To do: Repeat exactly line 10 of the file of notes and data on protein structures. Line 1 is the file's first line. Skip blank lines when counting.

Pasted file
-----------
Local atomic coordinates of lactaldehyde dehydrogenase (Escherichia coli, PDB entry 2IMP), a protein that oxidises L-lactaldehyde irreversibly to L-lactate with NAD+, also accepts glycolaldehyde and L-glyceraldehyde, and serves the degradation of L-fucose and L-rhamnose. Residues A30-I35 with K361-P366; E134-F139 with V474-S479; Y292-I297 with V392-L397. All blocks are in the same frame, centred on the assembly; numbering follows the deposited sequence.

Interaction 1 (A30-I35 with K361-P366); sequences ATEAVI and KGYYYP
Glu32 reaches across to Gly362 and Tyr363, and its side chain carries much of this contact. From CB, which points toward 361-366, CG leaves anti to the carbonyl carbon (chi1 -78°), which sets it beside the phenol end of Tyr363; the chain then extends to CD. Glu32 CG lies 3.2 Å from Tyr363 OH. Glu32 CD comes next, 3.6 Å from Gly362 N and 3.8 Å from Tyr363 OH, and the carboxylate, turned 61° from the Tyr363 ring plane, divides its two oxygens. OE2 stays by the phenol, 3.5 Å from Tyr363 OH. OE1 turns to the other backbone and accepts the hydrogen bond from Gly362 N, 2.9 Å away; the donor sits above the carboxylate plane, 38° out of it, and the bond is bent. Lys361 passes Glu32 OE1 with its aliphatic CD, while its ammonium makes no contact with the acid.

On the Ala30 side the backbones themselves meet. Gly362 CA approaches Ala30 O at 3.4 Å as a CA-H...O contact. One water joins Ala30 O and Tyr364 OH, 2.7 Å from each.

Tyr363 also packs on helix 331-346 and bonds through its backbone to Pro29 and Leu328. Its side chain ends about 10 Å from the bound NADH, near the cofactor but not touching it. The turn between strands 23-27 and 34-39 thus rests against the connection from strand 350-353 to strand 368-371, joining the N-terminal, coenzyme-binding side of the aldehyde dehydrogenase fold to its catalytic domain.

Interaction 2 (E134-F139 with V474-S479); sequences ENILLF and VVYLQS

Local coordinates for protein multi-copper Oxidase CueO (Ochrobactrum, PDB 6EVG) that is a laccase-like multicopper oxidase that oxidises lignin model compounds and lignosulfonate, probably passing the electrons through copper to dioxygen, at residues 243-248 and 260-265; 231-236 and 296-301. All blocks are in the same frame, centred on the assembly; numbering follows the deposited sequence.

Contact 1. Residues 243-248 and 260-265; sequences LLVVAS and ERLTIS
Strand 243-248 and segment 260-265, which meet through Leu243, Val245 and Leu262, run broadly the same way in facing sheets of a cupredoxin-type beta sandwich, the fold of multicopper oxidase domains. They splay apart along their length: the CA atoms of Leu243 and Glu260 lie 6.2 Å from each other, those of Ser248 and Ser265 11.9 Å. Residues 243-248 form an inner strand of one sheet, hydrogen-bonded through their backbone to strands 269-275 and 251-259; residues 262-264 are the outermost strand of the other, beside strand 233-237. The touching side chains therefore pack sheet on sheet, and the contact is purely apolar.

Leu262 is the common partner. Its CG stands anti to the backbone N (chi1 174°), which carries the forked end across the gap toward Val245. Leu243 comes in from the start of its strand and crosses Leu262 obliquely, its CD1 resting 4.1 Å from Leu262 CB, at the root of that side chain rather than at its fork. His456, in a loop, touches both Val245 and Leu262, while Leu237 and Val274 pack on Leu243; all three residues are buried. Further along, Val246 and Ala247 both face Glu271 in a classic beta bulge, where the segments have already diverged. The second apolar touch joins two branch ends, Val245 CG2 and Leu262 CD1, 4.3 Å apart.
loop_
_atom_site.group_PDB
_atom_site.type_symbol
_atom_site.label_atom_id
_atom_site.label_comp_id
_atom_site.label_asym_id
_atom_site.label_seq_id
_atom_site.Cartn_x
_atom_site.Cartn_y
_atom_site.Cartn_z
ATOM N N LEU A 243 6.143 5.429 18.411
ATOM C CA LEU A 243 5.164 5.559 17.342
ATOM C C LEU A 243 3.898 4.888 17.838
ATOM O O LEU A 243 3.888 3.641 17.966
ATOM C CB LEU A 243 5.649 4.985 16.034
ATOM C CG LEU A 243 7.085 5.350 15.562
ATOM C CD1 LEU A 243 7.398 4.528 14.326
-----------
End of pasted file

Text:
Leu262 is the common partner. Its CG stands anti to the backbone N (chi1 174°), which carries the forked end across the gap toward Val245. Leu243 comes in from the start of its strand and crosses Leu262 obliquely, its CD1 resting 4.1 Å from Leu262 CB, at the root of that side chain rather than at its fork. His456, in a loop, touches both Val245 and Leu262, while Leu237 and Val274 pack on Leu243; all three residues are buried. Further along, Val246 and Ala247 both face Glu271 in a classic beta bulge, where the segments have already diverged. The second apolar touch joins two branch ends, Val245 CG2 and Leu262 CD1, 4.3 Å apart.